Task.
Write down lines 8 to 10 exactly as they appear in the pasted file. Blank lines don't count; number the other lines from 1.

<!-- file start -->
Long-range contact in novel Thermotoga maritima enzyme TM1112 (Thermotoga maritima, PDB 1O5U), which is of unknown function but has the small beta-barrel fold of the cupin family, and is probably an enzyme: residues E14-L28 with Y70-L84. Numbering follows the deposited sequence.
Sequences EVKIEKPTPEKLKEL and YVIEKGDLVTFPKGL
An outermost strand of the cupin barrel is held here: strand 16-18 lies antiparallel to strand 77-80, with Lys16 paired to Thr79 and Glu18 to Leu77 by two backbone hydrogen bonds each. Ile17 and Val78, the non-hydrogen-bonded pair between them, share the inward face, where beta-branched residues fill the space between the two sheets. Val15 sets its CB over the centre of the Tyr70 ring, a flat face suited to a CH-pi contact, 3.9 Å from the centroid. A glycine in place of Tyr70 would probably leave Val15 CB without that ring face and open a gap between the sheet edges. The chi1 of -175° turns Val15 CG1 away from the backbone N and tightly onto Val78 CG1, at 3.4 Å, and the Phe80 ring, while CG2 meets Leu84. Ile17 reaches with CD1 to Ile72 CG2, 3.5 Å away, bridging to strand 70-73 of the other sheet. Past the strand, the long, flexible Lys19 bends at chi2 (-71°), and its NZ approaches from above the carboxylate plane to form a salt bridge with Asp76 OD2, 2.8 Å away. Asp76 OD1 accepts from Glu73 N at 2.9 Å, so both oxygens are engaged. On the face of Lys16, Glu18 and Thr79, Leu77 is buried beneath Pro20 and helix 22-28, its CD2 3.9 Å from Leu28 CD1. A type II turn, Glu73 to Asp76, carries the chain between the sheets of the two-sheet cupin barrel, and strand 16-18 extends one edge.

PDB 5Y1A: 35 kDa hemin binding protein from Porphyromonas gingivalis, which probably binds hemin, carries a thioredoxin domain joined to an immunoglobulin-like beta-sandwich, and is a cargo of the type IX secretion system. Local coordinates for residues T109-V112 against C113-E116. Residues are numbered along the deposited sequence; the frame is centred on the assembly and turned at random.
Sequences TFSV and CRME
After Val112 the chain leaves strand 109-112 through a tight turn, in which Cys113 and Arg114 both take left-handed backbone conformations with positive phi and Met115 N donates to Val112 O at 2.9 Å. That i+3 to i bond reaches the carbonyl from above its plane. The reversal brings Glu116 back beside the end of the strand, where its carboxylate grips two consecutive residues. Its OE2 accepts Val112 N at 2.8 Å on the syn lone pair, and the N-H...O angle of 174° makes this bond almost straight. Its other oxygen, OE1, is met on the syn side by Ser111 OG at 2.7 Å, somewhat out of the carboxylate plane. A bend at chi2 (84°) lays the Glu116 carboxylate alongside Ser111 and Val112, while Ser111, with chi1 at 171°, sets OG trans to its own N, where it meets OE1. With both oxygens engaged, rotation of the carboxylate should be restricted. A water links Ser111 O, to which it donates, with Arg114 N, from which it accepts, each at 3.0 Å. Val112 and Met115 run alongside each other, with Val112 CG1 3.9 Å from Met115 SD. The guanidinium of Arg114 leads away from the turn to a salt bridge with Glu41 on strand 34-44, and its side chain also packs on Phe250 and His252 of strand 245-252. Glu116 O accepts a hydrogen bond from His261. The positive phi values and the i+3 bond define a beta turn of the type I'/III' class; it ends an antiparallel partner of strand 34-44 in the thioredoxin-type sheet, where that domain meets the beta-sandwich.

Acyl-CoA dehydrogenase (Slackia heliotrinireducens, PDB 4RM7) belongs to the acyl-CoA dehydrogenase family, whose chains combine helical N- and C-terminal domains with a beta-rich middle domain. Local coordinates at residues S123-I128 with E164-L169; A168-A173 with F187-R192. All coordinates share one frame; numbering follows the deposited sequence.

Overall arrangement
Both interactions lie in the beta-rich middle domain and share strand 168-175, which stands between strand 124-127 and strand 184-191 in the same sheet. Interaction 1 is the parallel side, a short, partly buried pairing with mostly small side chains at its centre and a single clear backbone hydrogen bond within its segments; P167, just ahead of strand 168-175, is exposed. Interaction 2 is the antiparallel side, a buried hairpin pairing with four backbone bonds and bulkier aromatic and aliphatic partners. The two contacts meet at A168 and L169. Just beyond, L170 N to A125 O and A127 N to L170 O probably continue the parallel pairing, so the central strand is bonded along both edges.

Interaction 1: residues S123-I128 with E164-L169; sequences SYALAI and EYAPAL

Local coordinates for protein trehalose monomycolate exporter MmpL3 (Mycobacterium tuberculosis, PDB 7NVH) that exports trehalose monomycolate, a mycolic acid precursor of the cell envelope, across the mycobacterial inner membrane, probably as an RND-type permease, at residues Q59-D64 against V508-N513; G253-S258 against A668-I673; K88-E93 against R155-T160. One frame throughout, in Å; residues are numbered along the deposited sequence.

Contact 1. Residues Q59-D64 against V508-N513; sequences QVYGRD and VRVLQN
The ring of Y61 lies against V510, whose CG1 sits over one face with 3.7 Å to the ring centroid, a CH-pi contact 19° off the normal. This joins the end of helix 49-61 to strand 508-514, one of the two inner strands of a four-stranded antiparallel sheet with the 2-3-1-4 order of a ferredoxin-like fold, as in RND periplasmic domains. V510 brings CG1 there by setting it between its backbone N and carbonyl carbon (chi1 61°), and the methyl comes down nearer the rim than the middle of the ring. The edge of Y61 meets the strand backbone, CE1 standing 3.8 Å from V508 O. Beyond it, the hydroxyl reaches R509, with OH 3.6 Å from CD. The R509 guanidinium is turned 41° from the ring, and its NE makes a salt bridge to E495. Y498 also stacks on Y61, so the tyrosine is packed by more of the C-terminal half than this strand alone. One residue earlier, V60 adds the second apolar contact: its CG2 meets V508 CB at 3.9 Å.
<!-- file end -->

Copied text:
Overall arrangement
Both interactions lie in the beta-rich middle domain and share strand 168-175, which stands between strand 124-127 and strand 184-191 in the same sheet. Interaction 1 is the parallel side, a short, partly buried pairing with mostly small side chains at its centre and a single clear backbone hydrogen bond within its segments; P167, just ahead of strand 168-175, is exposed. Interaction 2 is the antiparallel side, a buried hairpin pairing with four backbone bonds and bulkier aromatic and aliphatic partners. The two contacts meet at A168 and L169. Just beyond, L170 N to A125 O and A127 N to L170 O probably continue the parallel pairing, so the central strand is bonded along both edges.

Interaction 1: residues S123-I128 with E164-L169; sequences SYALAI and EYAPAL